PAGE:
Is this considered realism?

Hi everyone - 

I was lucky enough purchase this painting yesterday at an estate sale.  Painted by Ignace Spiridon, probably around 1900, assuming it’s authentic.  Would you categorize this as realism?  I really am not sure.  Either way, a lovely painting.  Just curious as to evyerone’s opinion on the style.  



MichaelDanweshaSummerDiannaWIKENkaustavMBOB73allforChrist

Comments

  • edited July 2019
    Its lovely, her face, the fabric, the fruit, and right down to the dirt in her fingernails.

    It strikes me as realism

    spiffypix
  • Thanks for the feedback.  It was her very pink cheeks that were throwing me off, I think.  But yeah, the dirt in the fingernails...wow.

  • Found this on the internet.  May be useful here.  Definitely realism.  "Ignace Spiridon was an Italian painter who was born in 1845. Ignace Spiridon's work has been offered at auction multiple times, with realized prices ranging from $124 USD to $20,000 USD, depending on the size and medium of the artwork."
    spiffypix
  • Yes, I have learned a lot about him today...He actually painted Mark Twain!  Thank you so much for looking that up for me.  I truly wasn’t sure if it was considered realism.  Glad to hear that my gut was right.  😁 
    Marinos_88Hunter1
  • wow!! what a painting! congratulations on being the new owner!! every inch is painted with so much care!
    spiffypix
  • Thanks Anwesha!  I can’t believe my good fortune.  :)
    anwesha
  • edited July 2019
    Wonderful realism. Wonderful painting! Nice investment. 
    spiffypix
  • tassieguy said:
    Wonderful realism. Wonderful painting! Nice investment. 
    So happy to have it.  :)
  • You know what’s interesting, I found another version of this painting online that sold at auction in 2001.  But it’s just slightly different than mine..  little things, like, the auction piece has no grapes in the basket and her kerchief is different.  At first i thought mine was a forgery or copy but i’m Wondering if the artist painted a second version after refining a few things?  (She also appears to be Brunette n the auction piece)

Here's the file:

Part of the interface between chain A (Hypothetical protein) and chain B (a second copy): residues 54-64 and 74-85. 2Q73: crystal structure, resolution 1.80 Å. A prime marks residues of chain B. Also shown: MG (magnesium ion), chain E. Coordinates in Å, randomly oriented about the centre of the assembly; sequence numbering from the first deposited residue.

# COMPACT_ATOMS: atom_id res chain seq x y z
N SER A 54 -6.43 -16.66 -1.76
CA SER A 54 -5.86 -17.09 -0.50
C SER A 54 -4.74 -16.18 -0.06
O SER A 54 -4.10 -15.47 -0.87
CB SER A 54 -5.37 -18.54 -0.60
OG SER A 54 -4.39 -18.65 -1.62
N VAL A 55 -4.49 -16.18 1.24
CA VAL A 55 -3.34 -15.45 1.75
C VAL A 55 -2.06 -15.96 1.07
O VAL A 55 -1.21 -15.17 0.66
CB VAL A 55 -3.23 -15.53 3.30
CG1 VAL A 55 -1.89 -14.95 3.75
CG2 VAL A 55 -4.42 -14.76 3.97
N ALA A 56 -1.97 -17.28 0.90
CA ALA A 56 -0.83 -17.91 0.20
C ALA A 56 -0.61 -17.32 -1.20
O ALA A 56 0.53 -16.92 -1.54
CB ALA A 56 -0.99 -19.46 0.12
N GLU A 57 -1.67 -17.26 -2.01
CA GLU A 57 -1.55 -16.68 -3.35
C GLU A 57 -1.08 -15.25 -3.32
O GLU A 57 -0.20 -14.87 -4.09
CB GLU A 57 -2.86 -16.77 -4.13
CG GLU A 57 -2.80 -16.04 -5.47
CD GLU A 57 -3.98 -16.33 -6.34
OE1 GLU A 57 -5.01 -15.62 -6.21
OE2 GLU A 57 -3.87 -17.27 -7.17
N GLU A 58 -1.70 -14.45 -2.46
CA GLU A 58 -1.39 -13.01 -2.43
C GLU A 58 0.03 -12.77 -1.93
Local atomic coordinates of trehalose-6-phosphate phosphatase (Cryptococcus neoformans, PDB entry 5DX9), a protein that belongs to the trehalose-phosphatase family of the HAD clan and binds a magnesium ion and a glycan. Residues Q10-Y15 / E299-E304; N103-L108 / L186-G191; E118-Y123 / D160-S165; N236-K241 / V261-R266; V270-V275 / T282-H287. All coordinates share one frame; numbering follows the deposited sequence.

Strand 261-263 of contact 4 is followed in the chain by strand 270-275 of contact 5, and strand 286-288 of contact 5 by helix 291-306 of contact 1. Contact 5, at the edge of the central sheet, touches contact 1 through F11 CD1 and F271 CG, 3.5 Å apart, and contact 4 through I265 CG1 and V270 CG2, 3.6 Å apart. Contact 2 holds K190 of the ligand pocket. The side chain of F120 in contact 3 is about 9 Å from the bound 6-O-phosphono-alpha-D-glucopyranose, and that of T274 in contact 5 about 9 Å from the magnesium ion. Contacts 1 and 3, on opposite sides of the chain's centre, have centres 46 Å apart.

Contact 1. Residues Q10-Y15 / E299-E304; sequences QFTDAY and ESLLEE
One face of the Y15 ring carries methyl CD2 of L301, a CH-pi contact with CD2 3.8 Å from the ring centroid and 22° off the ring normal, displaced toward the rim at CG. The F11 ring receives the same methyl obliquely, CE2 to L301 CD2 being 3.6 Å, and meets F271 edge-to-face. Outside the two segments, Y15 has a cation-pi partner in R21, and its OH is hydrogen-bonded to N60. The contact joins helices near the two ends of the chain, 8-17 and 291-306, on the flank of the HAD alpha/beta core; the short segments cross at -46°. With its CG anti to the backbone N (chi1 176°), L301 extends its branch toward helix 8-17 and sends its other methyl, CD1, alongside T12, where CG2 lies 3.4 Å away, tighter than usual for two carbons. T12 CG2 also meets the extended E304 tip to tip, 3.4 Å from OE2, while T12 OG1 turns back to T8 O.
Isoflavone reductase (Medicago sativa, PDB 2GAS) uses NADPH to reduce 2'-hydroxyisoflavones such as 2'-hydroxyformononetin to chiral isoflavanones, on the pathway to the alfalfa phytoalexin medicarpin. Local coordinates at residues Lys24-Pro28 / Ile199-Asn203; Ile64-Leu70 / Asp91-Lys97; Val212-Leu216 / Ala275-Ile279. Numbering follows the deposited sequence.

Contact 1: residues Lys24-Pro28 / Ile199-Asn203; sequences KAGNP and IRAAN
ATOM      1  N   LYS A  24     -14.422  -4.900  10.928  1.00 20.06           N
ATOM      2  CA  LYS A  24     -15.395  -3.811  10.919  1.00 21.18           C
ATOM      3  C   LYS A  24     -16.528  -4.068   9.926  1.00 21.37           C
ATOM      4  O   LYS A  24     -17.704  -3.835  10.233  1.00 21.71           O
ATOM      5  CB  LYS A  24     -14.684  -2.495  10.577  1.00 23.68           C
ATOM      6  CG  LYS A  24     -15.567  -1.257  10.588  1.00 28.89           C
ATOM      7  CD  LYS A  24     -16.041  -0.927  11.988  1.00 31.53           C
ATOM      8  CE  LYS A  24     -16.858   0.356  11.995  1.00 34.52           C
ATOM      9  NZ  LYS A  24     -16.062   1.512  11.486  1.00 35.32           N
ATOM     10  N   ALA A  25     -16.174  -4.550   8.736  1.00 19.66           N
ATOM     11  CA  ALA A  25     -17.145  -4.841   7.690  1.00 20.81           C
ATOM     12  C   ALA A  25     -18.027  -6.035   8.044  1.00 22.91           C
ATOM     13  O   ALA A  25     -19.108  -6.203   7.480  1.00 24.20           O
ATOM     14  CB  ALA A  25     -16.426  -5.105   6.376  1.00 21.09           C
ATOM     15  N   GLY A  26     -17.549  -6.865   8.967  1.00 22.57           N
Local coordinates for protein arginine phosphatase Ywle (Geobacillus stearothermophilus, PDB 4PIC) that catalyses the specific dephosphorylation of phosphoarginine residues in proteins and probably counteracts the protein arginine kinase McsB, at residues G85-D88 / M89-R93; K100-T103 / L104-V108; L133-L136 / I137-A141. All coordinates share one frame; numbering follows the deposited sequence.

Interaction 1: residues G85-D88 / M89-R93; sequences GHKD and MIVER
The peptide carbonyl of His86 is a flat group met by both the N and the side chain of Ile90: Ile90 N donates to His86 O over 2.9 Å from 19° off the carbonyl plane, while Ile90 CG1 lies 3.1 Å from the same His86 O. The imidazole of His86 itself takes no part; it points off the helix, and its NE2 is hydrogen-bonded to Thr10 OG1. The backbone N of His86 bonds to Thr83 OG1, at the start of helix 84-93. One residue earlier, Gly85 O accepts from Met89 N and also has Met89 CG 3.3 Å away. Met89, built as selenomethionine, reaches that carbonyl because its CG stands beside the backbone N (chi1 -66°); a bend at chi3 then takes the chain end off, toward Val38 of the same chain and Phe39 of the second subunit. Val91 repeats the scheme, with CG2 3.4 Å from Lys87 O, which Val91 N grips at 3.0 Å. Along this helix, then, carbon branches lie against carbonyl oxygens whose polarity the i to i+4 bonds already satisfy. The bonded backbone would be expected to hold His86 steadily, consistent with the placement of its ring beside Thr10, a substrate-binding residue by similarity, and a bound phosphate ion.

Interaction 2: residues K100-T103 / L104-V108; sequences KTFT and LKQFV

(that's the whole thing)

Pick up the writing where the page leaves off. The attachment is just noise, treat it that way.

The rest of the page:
Julianna
  • This is why it is so important to state: "Study after: name of original artist here." when copies are painted.  Just saying.  They are both beautiful. 
    Juliannaspiffypix
  • What a fabulous find!!!!!!!!    It is a beautiful painting.  What a story there is going to be …  your reference that you found online is really fascinating and perplexing but I keep looking at your frame and those keys.....   gosh...……..  this is so fascinating.  Please keep us informed with what you find out!
    spiffypix
  • edited July 2019
    Julianna said:
    What a fabulous find!!!!!!!!    It is a beautiful painting.  What a story there is going to be …  your reference that you found online is really fascinating and perplexing but I keep looking at your frame and those keys.....   gosh...……..  this is so fascinating.  Please keep us informed with what you find out!
    I sure will keep you updated, Julianna.  The more I look at it, the more research I do, I really feel like the auction piece was the original and then he painted the second one in order to refine it.  It’s just so close to the original.... I’m not so sure the frame is that old.   But again, not sure.  The frame is wood.  There are a lot of holes from nails.  But it’s the fresh-ish gold paint that is throwing me off.  So, I’m wondering if it’s the old, original frame and it was refinished when the painting was cleaned.  🤷🏽‍♀️. Either way, i’m So happy they had it cleaned!  The difference between clean and dirty is staggering.  Oh and I have this in a couple of Facebook artwork groups and people are trying to tell me that this a textured print on canvas, such as a giclee.